If I said to you ‘mutuals – great! We need more of them’, the average person might not know what I was talking about. But if I asked ‘have you ever had a financial product with a building society or shopped in your local Co-op or John Lewis?’ then we might be on more familiar territory.
So what do building societies and the local Co-op store have in common? They are mutual organisations: owned by their members or customers. In an earlier piece, I discussed the growing discontent across the political, economic and social spheres and posed the question whether mutuals help address questions of corporate governance and fairness. With Frank Field MP, Chair of the Work and Pensions Select Committee, recently advocating the mutual model as a solution for running the NHS and social care, I turn the spotlight on mutuals.
The principles according to which mutual organisations should be governed include voluntary and open membership, democratic member control and economic participation by members, that is equitably and democratically controlled. Also important are commitments to autonomy, independence, education, training and concern for community, means that co-operatives have a fundamentally different approach to the way they do business, which translates into a different attitude towards their customers or members.
Research by Co-operatives UK found that 62% of people regard co-operatives as being fair, compared with a paltry 11% for PLCs; highlighting just how much of a knock the reputation of ‘big business’ has taken. Against that backdrop, it may come as little surprise that membership of a co-operative organisation has grown steadily over recent years. Between 2010 and 2015 the number of people who are members of a co-operative increased by 15%, reaching 17.5 million members. There are now around 7,000 independent co-operatives in the UK, worth approximately £34 billion to the British economy. According to Ed Mayo, General Secretary of Co-operatives UK, “there has never been a better time to start or grow a cooperative. The UK has a flourishing and entrepreneurial mutuals sector, right across the economy and society”.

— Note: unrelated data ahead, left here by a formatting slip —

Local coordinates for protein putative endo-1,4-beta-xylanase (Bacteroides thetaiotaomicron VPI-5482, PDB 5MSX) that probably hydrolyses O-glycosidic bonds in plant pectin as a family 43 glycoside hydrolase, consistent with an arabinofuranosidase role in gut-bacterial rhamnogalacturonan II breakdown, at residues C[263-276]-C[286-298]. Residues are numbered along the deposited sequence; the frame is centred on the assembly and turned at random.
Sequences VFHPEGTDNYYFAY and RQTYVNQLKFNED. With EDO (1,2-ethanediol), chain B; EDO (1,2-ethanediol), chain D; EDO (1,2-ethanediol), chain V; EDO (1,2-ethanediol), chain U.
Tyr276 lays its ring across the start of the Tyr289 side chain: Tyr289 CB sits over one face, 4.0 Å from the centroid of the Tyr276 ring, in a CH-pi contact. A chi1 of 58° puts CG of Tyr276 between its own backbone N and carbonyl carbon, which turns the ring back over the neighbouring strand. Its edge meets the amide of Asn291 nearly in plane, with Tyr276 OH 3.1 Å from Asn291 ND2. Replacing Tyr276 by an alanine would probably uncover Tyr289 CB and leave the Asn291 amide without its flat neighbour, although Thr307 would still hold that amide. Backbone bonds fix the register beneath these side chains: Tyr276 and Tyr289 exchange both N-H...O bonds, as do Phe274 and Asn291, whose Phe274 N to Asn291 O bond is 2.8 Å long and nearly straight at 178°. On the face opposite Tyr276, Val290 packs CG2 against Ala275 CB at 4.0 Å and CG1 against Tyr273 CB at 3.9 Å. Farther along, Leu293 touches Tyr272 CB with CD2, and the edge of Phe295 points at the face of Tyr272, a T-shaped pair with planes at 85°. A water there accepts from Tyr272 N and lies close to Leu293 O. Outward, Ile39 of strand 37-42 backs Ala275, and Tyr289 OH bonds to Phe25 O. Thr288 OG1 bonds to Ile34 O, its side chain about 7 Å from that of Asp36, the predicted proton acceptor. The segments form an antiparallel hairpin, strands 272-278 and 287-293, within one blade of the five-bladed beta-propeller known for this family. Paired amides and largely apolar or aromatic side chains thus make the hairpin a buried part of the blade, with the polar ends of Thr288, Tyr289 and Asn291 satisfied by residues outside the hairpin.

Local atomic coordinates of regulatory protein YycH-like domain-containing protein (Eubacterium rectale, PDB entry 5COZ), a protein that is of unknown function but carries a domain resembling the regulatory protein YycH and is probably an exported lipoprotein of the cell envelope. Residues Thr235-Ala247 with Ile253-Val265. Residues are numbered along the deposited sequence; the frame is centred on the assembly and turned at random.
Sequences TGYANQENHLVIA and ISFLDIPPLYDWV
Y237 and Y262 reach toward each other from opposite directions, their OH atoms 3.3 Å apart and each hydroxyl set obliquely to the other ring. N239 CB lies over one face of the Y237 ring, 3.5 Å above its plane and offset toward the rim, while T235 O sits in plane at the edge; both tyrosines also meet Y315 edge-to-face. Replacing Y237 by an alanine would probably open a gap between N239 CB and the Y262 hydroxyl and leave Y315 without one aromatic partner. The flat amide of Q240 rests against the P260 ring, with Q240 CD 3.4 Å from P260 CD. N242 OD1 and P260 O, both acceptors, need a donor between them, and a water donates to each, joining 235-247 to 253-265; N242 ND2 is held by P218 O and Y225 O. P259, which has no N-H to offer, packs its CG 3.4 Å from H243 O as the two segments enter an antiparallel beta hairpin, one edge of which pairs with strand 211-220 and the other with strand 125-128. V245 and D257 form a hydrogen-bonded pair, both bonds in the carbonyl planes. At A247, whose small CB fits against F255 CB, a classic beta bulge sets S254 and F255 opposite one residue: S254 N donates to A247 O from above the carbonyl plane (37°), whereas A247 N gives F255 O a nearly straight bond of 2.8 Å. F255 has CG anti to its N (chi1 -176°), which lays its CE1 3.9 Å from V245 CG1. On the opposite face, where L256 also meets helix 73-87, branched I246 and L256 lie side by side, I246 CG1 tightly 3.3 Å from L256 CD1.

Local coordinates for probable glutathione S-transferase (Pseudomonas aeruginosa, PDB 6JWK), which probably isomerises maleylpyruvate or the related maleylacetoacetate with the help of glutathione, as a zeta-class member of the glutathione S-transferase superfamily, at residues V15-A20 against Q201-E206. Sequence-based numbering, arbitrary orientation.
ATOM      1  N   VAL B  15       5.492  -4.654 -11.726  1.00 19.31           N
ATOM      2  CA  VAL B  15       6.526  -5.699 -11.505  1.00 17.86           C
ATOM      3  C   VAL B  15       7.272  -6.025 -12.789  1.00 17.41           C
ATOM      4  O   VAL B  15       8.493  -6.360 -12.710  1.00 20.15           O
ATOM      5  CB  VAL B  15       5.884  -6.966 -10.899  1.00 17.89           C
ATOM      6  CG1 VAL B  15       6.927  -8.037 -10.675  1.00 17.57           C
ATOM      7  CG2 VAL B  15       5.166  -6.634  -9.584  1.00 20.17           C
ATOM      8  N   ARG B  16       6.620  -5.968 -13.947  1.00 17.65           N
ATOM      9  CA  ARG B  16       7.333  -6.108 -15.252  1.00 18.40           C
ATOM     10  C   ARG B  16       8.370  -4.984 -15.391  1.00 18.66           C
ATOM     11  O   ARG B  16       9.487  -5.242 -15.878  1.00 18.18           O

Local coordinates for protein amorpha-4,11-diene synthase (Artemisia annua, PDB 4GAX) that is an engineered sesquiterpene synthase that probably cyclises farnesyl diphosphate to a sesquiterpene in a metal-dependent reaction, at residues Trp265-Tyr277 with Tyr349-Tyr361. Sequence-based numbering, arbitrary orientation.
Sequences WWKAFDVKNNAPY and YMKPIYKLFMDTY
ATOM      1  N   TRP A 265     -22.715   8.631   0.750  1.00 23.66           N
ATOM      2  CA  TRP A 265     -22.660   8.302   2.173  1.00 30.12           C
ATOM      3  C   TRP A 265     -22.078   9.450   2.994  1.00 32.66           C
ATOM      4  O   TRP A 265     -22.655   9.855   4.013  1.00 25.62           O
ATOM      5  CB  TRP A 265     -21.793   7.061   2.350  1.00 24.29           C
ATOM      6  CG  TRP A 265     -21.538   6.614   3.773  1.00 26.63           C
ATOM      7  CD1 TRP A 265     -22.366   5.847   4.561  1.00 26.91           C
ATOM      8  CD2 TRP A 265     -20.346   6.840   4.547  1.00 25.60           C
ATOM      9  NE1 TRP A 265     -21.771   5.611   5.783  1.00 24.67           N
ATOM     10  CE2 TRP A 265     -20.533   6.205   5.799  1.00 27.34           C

The benefits to consumers or members might be more immediately obvious, but what are the benefits to an organisation? Calum Bennie, Scottish Friendly’s Savings Expert, sheds some light “As a mutual organisation, Scottish Friendly is able to focus purely on the interests of our members in both day to day management and in our growth and development plans”. He says “PLCs require an inordinate amount of board and senior management energy and resource devoted to the interest of shareholders. Focusing on members’ interests means greater efficiency and streamlined decision-making.”
The interest of mutuals has been promoted in the public policy space by the Co-operative Party, set-up in 1917, it stands candidates in elections on a joint ticket with the Labour Party. MRM spoke with the Chair of the Co-operative Party Gareth Thomas MP. “As a Labour Co-op MP there are a number of ways I can help shape the policy agenda to promote co-operatives and mutuals. In this last week I have called for the mutualisation of RBS and spoken on the Savings Bill, arguing that the government should consider allowing credit unions to offer the Help to Save scheme alongside NS&I. I have also led a successful two year campaign to establish a credit union for the armed forces, who have often been exploited by payday loan sharks.”
Back in September, when I posed the question of whether a mutual model might help solve issues of corporate governance, I wasn’t expecting a conference speech from a Conservative Prime Minister that would be attacked by the business community for its interventionist approach. I’m not sure Theresa May is an avid reader of my posts, but her speech demonstrated an understanding of the concerns around corporate governance, offering solutions such as employee representatives on boards. While the PM seems to have softened on this, the government’s green paper on corporate governance raises questions across a range of policy areas including shareholder voting rights, executive pay and the customer voice. Potentially significant and ground-breaking, we will watch with interest what 2017 holds in store for corporate governance policy.